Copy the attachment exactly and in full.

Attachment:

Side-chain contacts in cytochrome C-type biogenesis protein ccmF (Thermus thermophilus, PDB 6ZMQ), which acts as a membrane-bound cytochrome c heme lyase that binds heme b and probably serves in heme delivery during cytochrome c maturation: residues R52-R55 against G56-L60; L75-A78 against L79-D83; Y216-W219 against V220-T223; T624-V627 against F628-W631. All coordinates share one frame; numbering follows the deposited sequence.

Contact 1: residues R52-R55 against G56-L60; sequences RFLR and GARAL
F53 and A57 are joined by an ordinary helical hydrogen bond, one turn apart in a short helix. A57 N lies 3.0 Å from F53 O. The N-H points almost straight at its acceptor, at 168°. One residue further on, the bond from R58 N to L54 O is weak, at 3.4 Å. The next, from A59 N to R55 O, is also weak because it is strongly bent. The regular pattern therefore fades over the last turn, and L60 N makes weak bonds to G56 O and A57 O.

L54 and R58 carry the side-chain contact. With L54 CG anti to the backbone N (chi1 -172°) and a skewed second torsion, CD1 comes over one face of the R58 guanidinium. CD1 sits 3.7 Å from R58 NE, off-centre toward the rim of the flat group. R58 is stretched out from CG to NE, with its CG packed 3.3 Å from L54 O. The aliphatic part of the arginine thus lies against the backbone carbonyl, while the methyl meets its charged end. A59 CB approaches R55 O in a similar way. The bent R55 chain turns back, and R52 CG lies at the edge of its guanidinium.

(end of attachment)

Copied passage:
Side-chain contacts in cytochrome C-type biogenesis protein ccmF (Thermus thermophilus, PDB 6ZMQ), which acts as a membrane-bound cytochrome c heme lyase that binds heme b and probably serves in heme delivery during cytochrome c maturation: residues R52-R55 against G56-L60; L75-A78 against L79-D83; Y216-W219 against V220-T223; T624-V627 against F628-W631. All coordinates share one frame; numbering follows the deposited sequence.

Contact 1: residues R52-R55 against G56-L60; sequences RFLR and GARAL
F53 and A57 are joined by an ordinary helical hydrogen bond, one turn apart in a short helix. A57 N lies 3.0 Å from F53 O. The N-H points almost straight at its acceptor, at 168°. One residue further on, the bond from R58 N to L54 O is weak, at 3.4 Å. The next, from A59 N to R55 O, is also weak because it is strongly bent. The regular pattern therefore fades over the last turn, and L60 N makes weak bonds to G56 O and A57 O.

L54 and R58 carry the side-chain contact. With L54 CG anti to the backbone N (chi1 -172°) and a skewed second torsion, CD1 comes over one face of the R58 guanidinium. CD1 sits 3.7 Å from R58 NE, off-centre toward the rim of the flat group. R58 is stretched out from CG to NE, with its CG packed 3.3 Å from L54 O. The aliphatic part of the arginine thus lies against the backbone carbonyl, while the methyl meets its charged end. A59 CB approaches R55 O in a similar way. The bent R55 chain turns back, and R52 CG lies at the edge of its guanidinium.